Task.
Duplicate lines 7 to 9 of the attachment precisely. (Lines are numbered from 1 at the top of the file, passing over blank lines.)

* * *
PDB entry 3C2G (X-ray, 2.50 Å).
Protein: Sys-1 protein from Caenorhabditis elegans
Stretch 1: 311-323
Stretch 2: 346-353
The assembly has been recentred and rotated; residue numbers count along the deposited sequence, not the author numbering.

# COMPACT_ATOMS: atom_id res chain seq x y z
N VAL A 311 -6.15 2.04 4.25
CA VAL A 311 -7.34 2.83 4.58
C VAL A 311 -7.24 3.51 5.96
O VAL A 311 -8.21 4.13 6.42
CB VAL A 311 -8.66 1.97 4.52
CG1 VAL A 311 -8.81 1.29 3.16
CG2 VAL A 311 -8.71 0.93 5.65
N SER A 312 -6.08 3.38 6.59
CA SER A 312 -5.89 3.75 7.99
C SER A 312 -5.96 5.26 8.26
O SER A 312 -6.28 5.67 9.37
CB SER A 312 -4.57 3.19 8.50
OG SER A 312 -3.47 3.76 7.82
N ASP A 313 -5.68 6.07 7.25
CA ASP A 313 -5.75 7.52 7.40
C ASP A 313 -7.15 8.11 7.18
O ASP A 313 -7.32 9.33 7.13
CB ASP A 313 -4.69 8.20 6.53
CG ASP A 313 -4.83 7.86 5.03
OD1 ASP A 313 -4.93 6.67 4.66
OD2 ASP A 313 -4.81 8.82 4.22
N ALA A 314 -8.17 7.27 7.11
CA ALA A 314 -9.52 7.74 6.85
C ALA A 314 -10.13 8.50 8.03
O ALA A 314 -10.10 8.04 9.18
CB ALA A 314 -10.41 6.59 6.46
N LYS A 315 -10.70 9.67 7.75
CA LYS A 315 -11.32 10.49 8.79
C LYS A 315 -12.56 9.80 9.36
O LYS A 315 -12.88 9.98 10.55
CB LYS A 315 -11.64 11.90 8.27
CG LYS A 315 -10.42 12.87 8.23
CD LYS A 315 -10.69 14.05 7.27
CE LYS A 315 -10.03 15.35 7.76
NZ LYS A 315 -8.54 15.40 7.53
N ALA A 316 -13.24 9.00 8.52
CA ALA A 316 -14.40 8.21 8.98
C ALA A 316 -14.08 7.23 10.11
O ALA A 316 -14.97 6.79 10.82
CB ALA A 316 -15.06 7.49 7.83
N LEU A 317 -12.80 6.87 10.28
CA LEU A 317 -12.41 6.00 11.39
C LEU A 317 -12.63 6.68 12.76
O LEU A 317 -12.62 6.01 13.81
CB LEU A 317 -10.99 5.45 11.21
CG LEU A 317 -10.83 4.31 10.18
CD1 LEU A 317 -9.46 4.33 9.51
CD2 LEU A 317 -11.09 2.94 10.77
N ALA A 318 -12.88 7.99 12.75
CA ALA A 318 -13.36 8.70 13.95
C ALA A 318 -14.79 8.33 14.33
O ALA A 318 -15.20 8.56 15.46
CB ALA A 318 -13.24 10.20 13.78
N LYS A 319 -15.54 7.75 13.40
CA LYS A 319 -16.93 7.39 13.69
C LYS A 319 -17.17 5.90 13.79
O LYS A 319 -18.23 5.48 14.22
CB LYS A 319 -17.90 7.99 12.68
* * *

N VAL A 311 -6.15 2.04 4.25
CA VAL A 311 -7.34 2.83 4.58
C VAL A 311 -7.24 3.51 5.96